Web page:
The Uppsala Religion and Society Research Centre, CRS, is a multidisciplinary research centre that focuses on religion and society in a broad context. The main areas of research revolve around existential questions and values related to people's outlooks on life. Over ten years, CRS has built up operations through the research programme The Impact of Religion: Challenges for Society, Law and Democracy (IMPACT). More than 90 researchers from all disciplinary domains, with a focus on the humanities and social sciences, have participated in the programme. CRS is now applying its experiences from IMPACT to new projects. Read more at www.crs.uu.se
Fredens Hus, Peace House, is a non-profit organisation and educational centre that focuses on children and young people, as well as professionals working with youth. Through exhibitions in particular, the organisation works to promote gender equality, counter racism, and provide training in conflict management and active citizenship. Uppsala Municipality covers one-third of the organisation's costs. The rest is paid through grants from funds and foundations. Read more at www.fredenshus.se
The joint project between CRS and Fredens Hus
Together, the parties want to examine how fact-based knowledge can best be communicated to different target groups, and how to show whether these ways are successful. Thus, the project focuses on developing educational tools and developing methods for measuring how well the tools work. In concrete terms, Fredens Hus will build an exhibition for young people that is based on some research texts and is centred around the theme of identity. The researchers will then ask a number of visitors to answer questions about how they view and value different things, in part before and in part after they have visited the exhibition.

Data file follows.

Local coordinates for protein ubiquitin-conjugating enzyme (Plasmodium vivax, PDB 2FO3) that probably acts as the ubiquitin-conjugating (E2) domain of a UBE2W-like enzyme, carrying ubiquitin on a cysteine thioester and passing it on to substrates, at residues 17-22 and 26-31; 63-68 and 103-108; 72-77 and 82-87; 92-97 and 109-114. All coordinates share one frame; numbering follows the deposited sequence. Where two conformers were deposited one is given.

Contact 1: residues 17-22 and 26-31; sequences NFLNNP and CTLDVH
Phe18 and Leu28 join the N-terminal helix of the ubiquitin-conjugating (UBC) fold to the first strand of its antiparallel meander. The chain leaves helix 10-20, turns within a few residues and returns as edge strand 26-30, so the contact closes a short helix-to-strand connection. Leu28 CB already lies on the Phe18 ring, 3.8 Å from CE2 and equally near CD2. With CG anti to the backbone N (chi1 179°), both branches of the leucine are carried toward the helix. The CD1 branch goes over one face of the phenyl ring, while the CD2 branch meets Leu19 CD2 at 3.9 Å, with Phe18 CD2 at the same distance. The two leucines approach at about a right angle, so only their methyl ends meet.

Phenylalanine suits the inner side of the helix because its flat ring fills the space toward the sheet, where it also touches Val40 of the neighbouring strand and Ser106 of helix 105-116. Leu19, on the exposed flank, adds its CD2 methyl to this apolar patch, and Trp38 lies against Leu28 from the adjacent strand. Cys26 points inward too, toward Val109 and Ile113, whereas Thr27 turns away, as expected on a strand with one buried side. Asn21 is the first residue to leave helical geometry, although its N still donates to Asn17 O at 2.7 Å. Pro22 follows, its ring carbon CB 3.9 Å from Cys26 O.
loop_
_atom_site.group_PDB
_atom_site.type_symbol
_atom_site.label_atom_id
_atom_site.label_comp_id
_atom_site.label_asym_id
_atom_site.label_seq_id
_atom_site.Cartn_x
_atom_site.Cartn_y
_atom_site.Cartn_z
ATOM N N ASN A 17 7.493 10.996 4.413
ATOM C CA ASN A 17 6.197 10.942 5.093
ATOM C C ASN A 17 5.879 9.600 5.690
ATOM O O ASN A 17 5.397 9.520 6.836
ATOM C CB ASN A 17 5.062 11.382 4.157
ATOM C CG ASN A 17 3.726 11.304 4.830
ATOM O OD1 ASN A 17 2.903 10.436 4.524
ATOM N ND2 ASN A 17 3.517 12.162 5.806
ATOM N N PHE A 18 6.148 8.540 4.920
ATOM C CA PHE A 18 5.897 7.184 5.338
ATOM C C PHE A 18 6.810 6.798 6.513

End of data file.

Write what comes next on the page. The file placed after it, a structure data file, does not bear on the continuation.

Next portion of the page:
Updates and stories
Researchers need to support the implementation of new knowledge
As a professor of social medicine, she has the entire population as her patient. Anna Sarkadi's research concerns societal interventions to prevent child and parent mental health problems and promote wellbeing. She sees her research group as a resource that can have an influence on the national arena and she firmly claims that it is simply not enough to publish scientifically, not if you, like her, work with applied research. As a researcher, she thinks it is important to work to ensure that the knowledge that is produced is also implemented. Even so, she knows from her own experience, which includes parental support in preschool environments and methods in child health care, that implementing research is not easy.
“Implementing evidence-based practice is a huge challenge for our welfare society,” says Anna in this interview.
Develops new tool for profiling potential perpetrators of violence